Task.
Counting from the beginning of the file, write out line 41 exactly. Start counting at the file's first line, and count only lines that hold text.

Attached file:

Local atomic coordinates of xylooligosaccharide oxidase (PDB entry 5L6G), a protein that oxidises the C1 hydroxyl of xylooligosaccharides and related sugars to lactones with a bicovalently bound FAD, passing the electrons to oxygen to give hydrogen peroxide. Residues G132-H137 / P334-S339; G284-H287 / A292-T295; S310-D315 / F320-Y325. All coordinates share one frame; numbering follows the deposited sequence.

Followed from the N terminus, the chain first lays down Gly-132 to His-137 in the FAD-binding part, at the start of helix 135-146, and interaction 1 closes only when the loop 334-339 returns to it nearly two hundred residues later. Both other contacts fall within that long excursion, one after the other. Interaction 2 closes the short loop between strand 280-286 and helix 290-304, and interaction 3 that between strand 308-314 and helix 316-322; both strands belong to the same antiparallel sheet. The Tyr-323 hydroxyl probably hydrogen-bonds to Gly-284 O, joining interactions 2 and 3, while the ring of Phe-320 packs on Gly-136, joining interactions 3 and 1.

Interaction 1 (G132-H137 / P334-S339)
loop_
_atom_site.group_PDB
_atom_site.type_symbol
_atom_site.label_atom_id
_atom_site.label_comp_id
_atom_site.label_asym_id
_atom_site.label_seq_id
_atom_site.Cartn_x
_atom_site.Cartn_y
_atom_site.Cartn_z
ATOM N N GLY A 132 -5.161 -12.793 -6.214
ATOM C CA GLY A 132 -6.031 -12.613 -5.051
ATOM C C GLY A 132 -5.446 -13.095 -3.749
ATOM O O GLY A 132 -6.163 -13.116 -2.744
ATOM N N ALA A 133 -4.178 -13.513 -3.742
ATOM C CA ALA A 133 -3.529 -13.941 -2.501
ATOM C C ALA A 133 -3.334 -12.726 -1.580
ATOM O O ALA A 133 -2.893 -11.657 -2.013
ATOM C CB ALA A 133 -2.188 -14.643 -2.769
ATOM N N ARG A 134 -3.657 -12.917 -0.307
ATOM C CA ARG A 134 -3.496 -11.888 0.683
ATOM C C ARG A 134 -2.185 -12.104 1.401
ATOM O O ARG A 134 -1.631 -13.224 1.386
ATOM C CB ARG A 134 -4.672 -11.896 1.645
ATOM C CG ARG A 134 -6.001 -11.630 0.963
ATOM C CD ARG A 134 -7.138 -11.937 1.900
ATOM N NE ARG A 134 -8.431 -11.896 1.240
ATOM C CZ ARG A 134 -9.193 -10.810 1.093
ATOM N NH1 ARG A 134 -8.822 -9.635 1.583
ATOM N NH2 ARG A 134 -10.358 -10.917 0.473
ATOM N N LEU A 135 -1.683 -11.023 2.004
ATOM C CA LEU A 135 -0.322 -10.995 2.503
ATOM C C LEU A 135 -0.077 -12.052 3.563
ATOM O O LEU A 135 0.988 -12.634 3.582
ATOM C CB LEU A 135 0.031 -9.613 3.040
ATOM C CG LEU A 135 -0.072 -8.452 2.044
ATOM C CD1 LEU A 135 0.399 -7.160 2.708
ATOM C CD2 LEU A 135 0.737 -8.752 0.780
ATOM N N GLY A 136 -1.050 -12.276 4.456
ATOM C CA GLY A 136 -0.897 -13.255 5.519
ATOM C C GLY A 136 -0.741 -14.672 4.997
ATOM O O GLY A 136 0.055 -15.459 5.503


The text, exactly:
ATOM C CD2 LEU A 135 0.737 -8.752 0.780